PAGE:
Roman Britain's Pirate King
Carausius, Constantius Chlorus and the Fourth Roman Invasion of Britain
by Dr Simon Elliott
This title was previously available on NetGalley and is now archived.
Send NetGalley books directly to your Kindle or Kindle app
To read on a Kindle or Kindle app, please add firstname.lastname@example.org as an approved email address to receive files in your Amazon account. Click here for step-by-step instructions.
Also find your Kindle email address within your Amazon account, and enter it here.
Pub Date 30 Jun 2022 | Archive Date 9 Jun 2022
Pen & Sword, Pen & Sword Military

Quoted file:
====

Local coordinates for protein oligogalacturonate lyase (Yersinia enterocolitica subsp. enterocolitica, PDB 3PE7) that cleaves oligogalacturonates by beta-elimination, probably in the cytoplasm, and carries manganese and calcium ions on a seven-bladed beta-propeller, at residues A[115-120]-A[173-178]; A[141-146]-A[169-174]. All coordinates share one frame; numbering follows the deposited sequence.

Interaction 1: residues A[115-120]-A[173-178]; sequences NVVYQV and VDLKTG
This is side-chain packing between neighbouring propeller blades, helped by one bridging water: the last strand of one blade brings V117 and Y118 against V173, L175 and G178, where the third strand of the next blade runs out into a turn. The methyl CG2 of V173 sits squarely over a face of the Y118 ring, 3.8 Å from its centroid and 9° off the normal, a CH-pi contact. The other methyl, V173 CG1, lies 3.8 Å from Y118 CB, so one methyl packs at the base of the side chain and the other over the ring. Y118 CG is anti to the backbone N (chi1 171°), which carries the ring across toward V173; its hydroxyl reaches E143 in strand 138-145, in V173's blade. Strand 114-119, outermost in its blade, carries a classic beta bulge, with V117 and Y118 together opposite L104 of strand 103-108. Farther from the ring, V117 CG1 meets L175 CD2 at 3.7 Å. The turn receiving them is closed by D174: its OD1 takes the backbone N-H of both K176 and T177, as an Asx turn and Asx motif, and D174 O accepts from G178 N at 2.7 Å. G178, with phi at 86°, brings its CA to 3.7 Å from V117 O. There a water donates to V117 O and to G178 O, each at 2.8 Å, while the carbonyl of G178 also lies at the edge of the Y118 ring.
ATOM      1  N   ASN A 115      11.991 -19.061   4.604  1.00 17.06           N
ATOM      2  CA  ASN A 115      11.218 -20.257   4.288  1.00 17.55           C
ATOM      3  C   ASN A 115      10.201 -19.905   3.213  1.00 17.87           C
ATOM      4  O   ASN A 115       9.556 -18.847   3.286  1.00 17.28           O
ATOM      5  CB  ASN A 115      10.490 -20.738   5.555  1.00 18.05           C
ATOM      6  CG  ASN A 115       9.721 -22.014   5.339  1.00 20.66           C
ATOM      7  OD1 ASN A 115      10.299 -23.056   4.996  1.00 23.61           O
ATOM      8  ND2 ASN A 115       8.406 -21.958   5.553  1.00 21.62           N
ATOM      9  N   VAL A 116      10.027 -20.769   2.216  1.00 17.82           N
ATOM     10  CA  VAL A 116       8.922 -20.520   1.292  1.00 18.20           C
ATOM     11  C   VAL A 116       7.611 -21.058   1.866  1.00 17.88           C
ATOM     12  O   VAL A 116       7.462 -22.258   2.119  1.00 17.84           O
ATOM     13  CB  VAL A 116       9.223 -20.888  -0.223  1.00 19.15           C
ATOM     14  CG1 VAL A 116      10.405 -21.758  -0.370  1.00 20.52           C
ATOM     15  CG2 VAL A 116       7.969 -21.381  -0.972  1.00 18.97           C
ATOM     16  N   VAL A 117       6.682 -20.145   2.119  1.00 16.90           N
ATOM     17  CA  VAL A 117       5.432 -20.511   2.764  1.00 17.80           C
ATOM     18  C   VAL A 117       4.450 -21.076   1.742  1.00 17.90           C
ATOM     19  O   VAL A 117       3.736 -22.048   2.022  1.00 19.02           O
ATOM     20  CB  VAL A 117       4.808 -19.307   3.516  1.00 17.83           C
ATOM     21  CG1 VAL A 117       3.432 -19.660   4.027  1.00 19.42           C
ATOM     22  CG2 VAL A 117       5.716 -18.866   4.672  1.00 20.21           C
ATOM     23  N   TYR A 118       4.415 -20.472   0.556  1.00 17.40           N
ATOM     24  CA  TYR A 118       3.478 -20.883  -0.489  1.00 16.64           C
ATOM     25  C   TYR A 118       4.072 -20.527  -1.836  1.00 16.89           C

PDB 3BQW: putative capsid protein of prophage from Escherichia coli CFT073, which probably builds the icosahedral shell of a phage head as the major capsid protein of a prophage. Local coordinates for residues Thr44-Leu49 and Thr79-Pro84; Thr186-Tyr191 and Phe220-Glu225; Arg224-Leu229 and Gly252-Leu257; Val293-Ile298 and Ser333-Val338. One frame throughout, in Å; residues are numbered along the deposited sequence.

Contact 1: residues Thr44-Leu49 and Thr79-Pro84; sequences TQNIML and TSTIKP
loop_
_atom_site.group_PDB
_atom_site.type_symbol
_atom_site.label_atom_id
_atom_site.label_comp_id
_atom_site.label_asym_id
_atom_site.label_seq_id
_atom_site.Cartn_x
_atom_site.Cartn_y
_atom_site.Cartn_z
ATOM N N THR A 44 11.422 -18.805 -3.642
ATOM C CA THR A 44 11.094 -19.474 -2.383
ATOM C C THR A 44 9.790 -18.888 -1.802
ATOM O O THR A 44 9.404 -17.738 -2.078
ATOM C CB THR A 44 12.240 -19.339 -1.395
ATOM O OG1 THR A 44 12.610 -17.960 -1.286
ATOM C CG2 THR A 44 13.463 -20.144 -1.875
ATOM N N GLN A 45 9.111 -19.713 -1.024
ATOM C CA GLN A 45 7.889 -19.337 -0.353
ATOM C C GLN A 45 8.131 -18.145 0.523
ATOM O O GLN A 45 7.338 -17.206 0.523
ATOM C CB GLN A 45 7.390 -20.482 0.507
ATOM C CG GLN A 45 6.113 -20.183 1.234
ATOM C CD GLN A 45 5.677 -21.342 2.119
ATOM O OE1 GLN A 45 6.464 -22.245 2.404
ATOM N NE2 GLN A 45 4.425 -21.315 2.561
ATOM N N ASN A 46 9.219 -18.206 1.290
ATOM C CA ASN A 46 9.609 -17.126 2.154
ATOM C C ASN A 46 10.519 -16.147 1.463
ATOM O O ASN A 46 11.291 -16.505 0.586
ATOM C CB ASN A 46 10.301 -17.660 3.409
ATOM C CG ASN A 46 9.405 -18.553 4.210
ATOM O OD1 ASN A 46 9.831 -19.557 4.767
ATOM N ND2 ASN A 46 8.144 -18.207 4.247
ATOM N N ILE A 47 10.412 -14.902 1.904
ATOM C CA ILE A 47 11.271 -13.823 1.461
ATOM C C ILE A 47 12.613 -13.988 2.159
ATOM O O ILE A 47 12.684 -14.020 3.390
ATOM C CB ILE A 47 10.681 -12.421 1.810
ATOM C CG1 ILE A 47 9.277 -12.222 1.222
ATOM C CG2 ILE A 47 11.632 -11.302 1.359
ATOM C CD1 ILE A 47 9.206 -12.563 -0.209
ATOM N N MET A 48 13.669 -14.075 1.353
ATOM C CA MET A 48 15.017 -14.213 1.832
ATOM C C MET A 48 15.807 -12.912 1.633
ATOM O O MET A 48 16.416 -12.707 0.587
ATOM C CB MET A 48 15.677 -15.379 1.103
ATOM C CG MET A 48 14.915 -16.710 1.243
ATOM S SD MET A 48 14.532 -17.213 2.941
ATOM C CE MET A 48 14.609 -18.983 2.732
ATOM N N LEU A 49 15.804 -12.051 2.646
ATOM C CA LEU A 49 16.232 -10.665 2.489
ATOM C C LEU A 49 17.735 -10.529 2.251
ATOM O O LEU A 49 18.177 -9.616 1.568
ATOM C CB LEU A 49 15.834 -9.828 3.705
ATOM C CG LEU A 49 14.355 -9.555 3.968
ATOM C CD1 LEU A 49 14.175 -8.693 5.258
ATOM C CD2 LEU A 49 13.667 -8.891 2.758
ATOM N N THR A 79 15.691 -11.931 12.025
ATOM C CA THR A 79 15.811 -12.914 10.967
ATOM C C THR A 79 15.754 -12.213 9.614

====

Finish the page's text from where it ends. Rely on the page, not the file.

In the mid-3rd century AD Roman Britain’s regional fleet, the Classis Britannica, disappeared. It was never to return. Soon the North Sea and English Channel were over-run by Germanic pirates preying upon the east and south coast of Britain, and the continental coast up to the Rhine Delta. The western augustus (senior emperor) Maximian turned to a seasoned naval leader called Marcus Aurelius Mausaeus Valerius Carausius to restore order. He was so successful that Maximian accused him of pocketing the plunder he’d recaptured, ordering his execution. The canny Carausius moved first and in 286 usurped imperial authority, creating a North Sea empire in northern Gaul and Britain which lasted until 296. Dubbed the pirate king, he initially thrived, seeing off early attempts by Maximian to defeat him. However, in the early 290s Maximian appointed his new caesar (junior emperor), Constantius Chlorus (the father of Constantine the Great), to defeat Carausius. A seasoned commander, Constantius Chlorus soon brought northern Gaul back into the imperial fold, leaving Carausius controlling only Britain. Carausius was then assassinated and replaced by Allectus, his treasurer. Allectus was in turn defeated by Constantius Chlorus in AD 296 in the fourth Roman invasion of Britain, the caesar arriving just in time to prevent London being sacked by Allectus’ Frankish mercenaries. Once more Britain was part of the Roman Empire.